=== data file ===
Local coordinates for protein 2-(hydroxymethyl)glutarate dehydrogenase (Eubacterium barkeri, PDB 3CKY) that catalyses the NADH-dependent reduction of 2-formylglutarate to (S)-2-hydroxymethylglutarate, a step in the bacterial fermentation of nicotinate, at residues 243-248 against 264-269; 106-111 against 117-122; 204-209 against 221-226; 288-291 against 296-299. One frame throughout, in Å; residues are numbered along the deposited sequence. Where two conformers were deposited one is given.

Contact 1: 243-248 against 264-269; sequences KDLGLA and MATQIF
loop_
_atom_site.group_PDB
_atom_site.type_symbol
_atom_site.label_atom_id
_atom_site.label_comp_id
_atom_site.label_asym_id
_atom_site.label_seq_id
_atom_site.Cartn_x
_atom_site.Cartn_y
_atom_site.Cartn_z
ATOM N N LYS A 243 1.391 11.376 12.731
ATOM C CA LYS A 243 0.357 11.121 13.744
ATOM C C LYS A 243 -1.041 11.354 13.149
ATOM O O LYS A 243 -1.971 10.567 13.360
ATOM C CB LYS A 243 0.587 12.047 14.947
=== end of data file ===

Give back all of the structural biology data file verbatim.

Local coordinates for protein 2-(hydroxymethyl)glutarate dehydrogenase (Eubacterium barkeri, PDB 3CKY) that catalyses the NADH-dependent reduction of 2-formylglutarate to (S)-2-hydroxymethylglutarate, a step in the bacterial fermentation of nicotinate, at residues 243-248 against 264-269; 106-111 against 117-122; 204-209 against 221-226; 288-291 against 296-299. One frame throughout, in Å; residues are numbered along the deposited sequence. Where two conformers were deposited one is given.

Contact 1: 243-248 against 264-269; sequences KDLGLA and MATQIF
loop_
_atom_site.group_PDB
_atom_site.type_symbol
_atom_site.label_atom_id
_atom_site.label_comp_id
_atom_site.label_asym_id
_atom_site.label_seq_id
_atom_site.Cartn_x
_atom_site.Cartn_y
_atom_site.Cartn_z
ATOM N N LYS A 243 1.391 11.376 12.731
ATOM C CA LYS A 243 0.357 11.121 13.744
ATOM C C LYS A 243 -1.041 11.354 13.149
ATOM O O LYS A 243 -1.971 10.567 13.360
ATOM C CB LYS A 243 0.587 12.047 14.947